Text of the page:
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Business Confidence is Up, But Not Investment

Business conditions are generally pretty good in Australia at the moment and the number of failures remains low, so why isn’t the economy doing better?

That’s the assessment of both the Reserve Bank of Australia (RBA) and National Australia Bank (NAB). NAB’s September business survey showed business conditions were steady over the month, holding at just below the historic peak recorded before the global financial crisis.

Business confidence also pulled back from the surprise slump in August to be marginally above the long-term average. Nevertheless, the gains are not universal. The construction sector still has the strongest business conditions but retail remains weak.

NAB’s chief economist, Alan Oster, is optimistic, however. “Business conditions at these levels tell us that the business sector in Australia is doing very well,” Oster said.

Business investment (share of nominal GDP)

Source: Australian Bureau of Statistics

“We have certainly seen that reflected to some degree in areas like corporate profits and jobs growth, but other aspects of the economy – such as business investment – have been somewhat disappointing in comparison. In that context, it will be important to keep an eye on the recent softer trend in business confidence.”

Retail stuck as wages stall

Retail fell back into negative territory in September, which is not surprising given that annual wages growth at just 1.9% has never been lower. A pickup in wages growth would be required before there is any significant rise in consumer confidence.

The problem is that historically high business conditions have failed to translate into a meaningful pickup in wages growth. Data shows that corporate profits (excluding financials) are on the rise, while private sector wages remain in the doldrums.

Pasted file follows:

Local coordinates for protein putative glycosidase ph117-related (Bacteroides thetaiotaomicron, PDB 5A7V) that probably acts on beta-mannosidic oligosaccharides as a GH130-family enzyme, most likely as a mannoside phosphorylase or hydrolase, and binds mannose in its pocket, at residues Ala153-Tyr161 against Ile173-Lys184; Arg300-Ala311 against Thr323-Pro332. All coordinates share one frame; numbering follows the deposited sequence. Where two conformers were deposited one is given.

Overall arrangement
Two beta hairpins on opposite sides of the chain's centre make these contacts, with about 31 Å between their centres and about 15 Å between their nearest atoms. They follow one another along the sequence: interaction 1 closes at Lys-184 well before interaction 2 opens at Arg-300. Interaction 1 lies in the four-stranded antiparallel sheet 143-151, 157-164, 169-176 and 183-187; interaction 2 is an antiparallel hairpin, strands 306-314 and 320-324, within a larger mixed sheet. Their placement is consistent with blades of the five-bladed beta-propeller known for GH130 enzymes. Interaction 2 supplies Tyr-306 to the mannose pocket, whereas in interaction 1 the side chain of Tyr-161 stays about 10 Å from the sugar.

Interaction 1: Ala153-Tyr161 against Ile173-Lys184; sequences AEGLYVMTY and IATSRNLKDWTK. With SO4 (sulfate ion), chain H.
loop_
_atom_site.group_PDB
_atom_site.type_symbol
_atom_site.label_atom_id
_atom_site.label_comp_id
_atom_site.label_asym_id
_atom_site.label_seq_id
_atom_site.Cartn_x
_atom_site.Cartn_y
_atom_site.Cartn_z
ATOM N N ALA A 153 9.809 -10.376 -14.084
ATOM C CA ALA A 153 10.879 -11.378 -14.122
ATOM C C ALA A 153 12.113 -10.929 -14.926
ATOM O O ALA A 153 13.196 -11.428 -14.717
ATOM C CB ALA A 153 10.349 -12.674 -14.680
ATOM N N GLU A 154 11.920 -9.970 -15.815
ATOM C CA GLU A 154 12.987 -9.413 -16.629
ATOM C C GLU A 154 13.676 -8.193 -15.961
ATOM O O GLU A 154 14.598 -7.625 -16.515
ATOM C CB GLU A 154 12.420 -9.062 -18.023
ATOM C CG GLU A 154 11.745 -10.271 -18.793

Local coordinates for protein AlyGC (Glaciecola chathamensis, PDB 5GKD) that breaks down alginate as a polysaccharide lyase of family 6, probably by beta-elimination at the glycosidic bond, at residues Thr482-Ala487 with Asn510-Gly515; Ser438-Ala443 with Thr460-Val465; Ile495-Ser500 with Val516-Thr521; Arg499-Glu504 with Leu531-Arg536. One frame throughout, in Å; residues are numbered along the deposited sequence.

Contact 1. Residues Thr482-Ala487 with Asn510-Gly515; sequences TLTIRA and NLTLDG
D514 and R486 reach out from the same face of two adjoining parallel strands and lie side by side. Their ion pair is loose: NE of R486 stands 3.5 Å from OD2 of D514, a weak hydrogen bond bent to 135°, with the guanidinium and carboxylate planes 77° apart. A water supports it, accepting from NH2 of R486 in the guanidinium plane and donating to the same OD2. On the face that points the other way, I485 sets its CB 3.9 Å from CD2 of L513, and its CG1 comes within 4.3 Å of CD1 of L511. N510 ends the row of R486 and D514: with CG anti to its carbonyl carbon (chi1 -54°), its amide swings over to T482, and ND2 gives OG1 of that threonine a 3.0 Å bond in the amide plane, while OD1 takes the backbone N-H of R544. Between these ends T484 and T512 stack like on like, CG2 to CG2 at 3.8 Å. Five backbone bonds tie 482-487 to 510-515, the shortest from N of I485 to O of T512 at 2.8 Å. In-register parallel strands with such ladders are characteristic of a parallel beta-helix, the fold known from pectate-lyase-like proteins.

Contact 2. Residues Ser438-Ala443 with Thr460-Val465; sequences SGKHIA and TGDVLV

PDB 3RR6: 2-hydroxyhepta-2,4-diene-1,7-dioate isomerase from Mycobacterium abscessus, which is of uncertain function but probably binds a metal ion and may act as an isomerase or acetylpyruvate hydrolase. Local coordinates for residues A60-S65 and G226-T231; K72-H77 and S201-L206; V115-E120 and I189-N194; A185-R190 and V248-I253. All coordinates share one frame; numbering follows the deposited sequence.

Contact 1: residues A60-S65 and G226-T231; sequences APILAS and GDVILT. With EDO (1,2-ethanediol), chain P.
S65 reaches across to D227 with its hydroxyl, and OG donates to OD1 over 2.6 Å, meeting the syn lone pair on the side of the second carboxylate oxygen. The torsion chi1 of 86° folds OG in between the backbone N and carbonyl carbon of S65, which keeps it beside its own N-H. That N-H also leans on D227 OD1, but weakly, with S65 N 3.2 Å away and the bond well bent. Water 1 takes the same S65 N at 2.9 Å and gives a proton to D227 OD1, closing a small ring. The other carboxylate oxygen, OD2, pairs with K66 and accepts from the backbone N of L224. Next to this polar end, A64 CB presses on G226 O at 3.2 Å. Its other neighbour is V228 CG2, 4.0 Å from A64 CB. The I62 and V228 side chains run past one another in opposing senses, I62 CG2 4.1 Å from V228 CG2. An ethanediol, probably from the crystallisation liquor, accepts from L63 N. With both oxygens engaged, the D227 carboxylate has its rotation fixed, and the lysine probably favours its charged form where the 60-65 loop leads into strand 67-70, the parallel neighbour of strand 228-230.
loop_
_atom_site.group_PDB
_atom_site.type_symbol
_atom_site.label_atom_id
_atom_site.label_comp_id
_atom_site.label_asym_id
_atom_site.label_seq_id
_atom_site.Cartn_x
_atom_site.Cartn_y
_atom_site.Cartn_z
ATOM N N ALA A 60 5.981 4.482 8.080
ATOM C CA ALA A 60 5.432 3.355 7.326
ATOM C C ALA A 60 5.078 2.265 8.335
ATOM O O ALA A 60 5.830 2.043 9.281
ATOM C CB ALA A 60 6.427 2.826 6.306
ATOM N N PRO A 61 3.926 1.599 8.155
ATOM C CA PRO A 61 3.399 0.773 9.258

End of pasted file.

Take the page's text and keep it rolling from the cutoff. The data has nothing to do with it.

Wage price index growth

Source: Australian Bureau of Statistics

Added to the stronger conditions, the RBA says in its October Financial Stability Review that Australia’s financial system is in a solid position and its resilience to adverse shocks has increased. Non-performing loans remain low, though they are rising in some regions with mining exposure.

Household indebtedness is high, and debt levels relative to income are edging higher against a backdrop of low interest rates and weak income growth.

The RBA also believes that riskier lending may migrate to the non-bank sector because of the tightening of lending standards in the banking sector. To date, however, non-bank residential mortgage lending has remained small, while property development lending has picked up.

Profitability remains high

Conditions are positive in most other parts of the business sector, including the resources sector, as corporate profitability remains relatively high, and leverage and debt-servicing are contained.

Bank profitability (return on shareholders’ equityafter tax and minority interests)

Bank profitability is high and banks are seeking to maintain this by reducing their lower-yielding assets, both domestically and abroad.

The banks are also obtaining funding at a lower cost than a year ago, despite many of them recently being downgraded by credit rating agencies (largely due to concerns about high and rising household debt).

The central challenge, though, is to translate strong business conditions to business investment and higher wages for real economic growth to kick in.


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